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Problems after surgery

There's a risk of problems or complications after any operation. Possible complications of surgery for stomach cancer include feeling weak and lacking strength, leaks and problems with your stomach absorbing nutrients. 

Treating them as soon as possible is important.

Weakness and lacking strength

Surgery for stomach cancer is a major operation.

Most people feel weak and lack strength for some time afterwards. How long this lasts varies.

Tell your doctor or nurse if the weakness continues for more than a few weeks. They can suggest things to help, such as physiotherapy.


You will have antibiotics to reduce the risk of developing an infection after surgery. Tell your doctor or nurse if you have any symptoms of an infection. They include:

  • feeling generally unwell
  • shivering
  • feeling hot and cold
  • feeling sick
  • swelling or redness around your wound

Chest and breathing problems

Chest infections, including pneumonia, can be serious. 

You can lower your risk by:

  • stopping smoking before your operation
  • getting up and moving as soon as possible after your operation
  • doing the breathing exercises your physiotherapist teaches you

If you get an infection you have antibiotics to treat it. 

Eating problems

Most people have some problems eating after surgery. This can cause weight loss. Many people don’t regain their weight easily. Eating small amounts regularly is important.

You might also have tummy (abdominal) discomfort and diarrhoea after certain foods. The combination of these symptoms is called dumping syndrome.

Tell your dietitian about any problems you have with eating.

A leak where the stomach and the small bowel are joined

Leaks can happen where the surgeon joins the end of the stomach or food pipe (oesophagus) and the small bowel. This is called an anastomotic leak. This is a serious problem and you need to have treatment straight away.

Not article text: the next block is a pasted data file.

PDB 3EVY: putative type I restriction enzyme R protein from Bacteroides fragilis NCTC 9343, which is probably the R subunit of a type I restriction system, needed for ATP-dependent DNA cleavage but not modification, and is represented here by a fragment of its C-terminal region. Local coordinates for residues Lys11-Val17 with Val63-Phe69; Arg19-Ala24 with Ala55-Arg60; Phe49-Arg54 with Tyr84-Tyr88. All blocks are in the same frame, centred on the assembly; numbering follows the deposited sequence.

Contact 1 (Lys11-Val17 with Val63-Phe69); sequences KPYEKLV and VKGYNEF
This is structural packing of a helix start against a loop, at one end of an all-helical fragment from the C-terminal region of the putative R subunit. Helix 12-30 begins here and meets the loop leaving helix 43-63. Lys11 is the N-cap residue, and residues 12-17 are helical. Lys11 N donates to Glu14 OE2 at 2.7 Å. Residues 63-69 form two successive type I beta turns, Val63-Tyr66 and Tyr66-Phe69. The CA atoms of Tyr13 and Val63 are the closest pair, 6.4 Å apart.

Treatment includes:

  • stopping eating and drinking
  • antibiotics
  • draining the leak
  • tube feeding

You will have endoscopies and scans to check that it is healing. You might need more surgery to repair the leak if the other treatments don’t work. You need to stay in hospital longer if you have a leak.

Heart problems

Some people have heart problems after this surgery. This can cause problems with other organs, including your kidneys. You’ll have regular blood tests to check how well your heart and kidneys work.  

Slow emptying of your stomach and reflux

Surgery can cause a problem with the contents of the stomach going back into the food pipe (reflux).

Reflux can cause symptoms such as heartburn. Treatment includes:

  • antacids
  • medicines that help to move food through the stomach and bowel

Not getting enough nutrients

After stomach surgery you may need to take extra calcium, vitamin D and iron. This is because the stomach absorbs these nutrients. You can’t absorb enough from your normal diet without all or most of your stomach.

You will no longer be able to take in vitamin B12 from your food without most or all of your stomach. This is because your stomach produces a substance called intrinsic factor that means your body can use vitamin B12. Vitamin B12 helps us maintain a healthy blood supply. You will need vitamin B12 injections.

Thoracic duct or chyle leak

The thoracic duct is a tube close to the oesophagus. It is part of the lymphatic system. During your operation, your surgeon may divide it. Rarely, it leaks after your operation. This is most likely to happen in the first week after surgery.

The main symptom is more fluid draining into your chest drain than your doctor would expect.

Rarer symptoms include pain and feeling breathless.

Treatment is to drain the fluid. You might need to have another tube put into the area where the fluid is collecting. You might need to have an operation to repair it if the duct doesn’t repair itself.

Contact your doctor if you have any symptoms.

Last reviewed: 
06 Jul 2016
  • Guidelines for the management of oesophageal and gastric cancer
    British Society of Gastroenterology (BSG), 2011

  • Management of oesophageal and gastric cancer
    Scottish Intercollegiate Guidelines Network (SIGN). June 2006

  • National Oesophago-Gastric Cancer Audit 2013
    Health and Social Care Information Centre

  • Stomach cancer follow up complications
    British Medical Journal (BMJ) Best Practice Online. May 2016

  • Partial gastrectomy and gastrointestinal reconstruction - postgastrectomy diet
    Uptodate. May 2016

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